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Technology, knowledge and data from wind-tunnel and real-world testing are not kept to just one of Castelli or Sportful. This sort of shared knowledge and expertise is obviously a great benefit to both brands. Plus keeping this sort of stuff secret from one another must be impossible — stops for coffee and lunch are filled with staff trading ideas and chatting about the latest race news.

Both brands sponsor pro cycling teams and both work with teams with a strong identity. Garmin-Sharp has a long and well-established history with Castelli, and now MTN-Qhubeka dons the famous scorpion logo. Chatting with Soren Jensen, global marketing communications and man of many jobs at Castelli, it seems that the partnership with the African squad has been a great success.

The riders and staff have dived head-first into helping with kit development. Several of the team riders even popped by the office two weeks prior to my visit to help with a promotional campaign of securing more bikes for the Qhubeka foundation.

Over in the Sportful camp they have a sponsorship agreement with Tinkoff-Saxo. Oleg Tinkov’s team has used Sportful kit for a number of years now and have just signed on for another two years. This is something that Steve Smith, Sportful’s brand manager, is proud to point out. And why not? After all, Bjarne Riis, ex-owner and now manager of the team is a man renowned for paying particular interest to and getting the best from any of the team’s equipment suppliers.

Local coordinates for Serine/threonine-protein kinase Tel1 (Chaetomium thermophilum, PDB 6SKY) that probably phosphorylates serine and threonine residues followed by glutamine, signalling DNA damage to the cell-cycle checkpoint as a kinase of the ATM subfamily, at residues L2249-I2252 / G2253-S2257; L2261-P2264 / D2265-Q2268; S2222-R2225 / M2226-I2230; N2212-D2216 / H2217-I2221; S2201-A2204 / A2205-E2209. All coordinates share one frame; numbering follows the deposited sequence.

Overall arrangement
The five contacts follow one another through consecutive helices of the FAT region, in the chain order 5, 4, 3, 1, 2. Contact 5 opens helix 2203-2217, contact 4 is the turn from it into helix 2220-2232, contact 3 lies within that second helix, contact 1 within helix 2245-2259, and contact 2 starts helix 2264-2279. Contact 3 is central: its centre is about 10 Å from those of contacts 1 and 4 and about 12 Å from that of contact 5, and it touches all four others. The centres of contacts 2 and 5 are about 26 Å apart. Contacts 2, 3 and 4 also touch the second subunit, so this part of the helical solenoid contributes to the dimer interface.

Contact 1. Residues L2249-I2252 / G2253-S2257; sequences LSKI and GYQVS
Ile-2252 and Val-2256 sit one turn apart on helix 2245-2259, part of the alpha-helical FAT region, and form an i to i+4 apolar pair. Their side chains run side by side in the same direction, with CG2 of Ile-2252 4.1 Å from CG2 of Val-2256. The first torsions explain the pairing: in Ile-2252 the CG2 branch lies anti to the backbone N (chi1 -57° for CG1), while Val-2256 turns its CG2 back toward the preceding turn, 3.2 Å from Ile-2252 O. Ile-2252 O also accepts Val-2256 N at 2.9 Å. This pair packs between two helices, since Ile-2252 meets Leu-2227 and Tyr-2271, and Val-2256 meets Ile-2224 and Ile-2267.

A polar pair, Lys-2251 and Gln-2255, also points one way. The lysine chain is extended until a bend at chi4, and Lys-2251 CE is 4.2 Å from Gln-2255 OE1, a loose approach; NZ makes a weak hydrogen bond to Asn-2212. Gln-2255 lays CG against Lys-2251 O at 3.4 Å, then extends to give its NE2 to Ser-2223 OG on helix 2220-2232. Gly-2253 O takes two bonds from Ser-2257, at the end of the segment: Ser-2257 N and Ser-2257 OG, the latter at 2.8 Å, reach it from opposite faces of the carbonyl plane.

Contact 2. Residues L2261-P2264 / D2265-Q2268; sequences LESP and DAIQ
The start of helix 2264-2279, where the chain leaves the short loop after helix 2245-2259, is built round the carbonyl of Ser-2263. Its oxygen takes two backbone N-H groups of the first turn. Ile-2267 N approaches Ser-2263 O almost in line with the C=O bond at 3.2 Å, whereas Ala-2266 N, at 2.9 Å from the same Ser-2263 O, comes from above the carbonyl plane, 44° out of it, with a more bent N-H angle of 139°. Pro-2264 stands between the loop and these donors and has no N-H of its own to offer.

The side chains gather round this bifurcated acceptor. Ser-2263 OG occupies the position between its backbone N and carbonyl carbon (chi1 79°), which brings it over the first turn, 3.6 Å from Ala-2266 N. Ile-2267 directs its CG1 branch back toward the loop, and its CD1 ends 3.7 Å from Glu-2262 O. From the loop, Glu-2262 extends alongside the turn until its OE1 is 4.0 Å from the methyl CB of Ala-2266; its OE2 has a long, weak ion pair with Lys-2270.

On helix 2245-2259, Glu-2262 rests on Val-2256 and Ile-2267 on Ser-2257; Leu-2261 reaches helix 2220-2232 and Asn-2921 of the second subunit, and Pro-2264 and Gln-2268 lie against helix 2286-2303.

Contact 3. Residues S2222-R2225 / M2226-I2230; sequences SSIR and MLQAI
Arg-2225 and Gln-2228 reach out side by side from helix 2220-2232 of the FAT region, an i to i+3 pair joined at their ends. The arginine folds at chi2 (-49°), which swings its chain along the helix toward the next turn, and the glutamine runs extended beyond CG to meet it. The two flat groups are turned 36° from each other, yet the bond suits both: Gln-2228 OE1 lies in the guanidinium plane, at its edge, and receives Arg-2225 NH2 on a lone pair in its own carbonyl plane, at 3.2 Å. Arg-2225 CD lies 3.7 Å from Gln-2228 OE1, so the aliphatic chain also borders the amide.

Stories from Riis’ racing days hammer this point home. From being his own mechanic, to replacing team issue bar tape with his own choice due to the team issue bar tape soaking up too much sweat and water, Riis had and has a real eye for detail.

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Development from both camps is something that has had knock-on effects within the cycling clothing world. Consider the now highly visible Gabba jersey that not only Castelli-sponsored riders use, or Sportful’s heavily photographed and talked-about bidon vest that was used at the Tour de France this year. Both ideas were solutions to problems that riders of their sponsored squads brought to the brands.

When I asked both Steve and Soren if they were working on anything new or exciting the slight tilt of the head and sly smile said it all. The two of them clearly spend a lot of time thinking outside the box and talking with their athletes. The two, both slim and athletic, are sporty people — Soren had been a pro for the Topsport-Vlaanderen team and also worked at Mavic before jumping ship to Castelli. Steve has a strong background in product development and was one of the main men at Nike Europe but when offered the chance to resurrect Castelli jumped at the chance.

The passion is evident from both. Their offices are littered with cycling-related artefacts and both lead the charge out the door come lunch time. It’s a nice, reassuring sign that the two brands are run by guys who live, eat and breath cycling.

With the factory tour over and my questions answered it was time for me to check out the local area. Should I tackle the Monte Grappa from the hard side or the really hard side?

Disclosure statement: Dave Everett has done paid work for Castelli in the past but this article was not paid for by Castelli.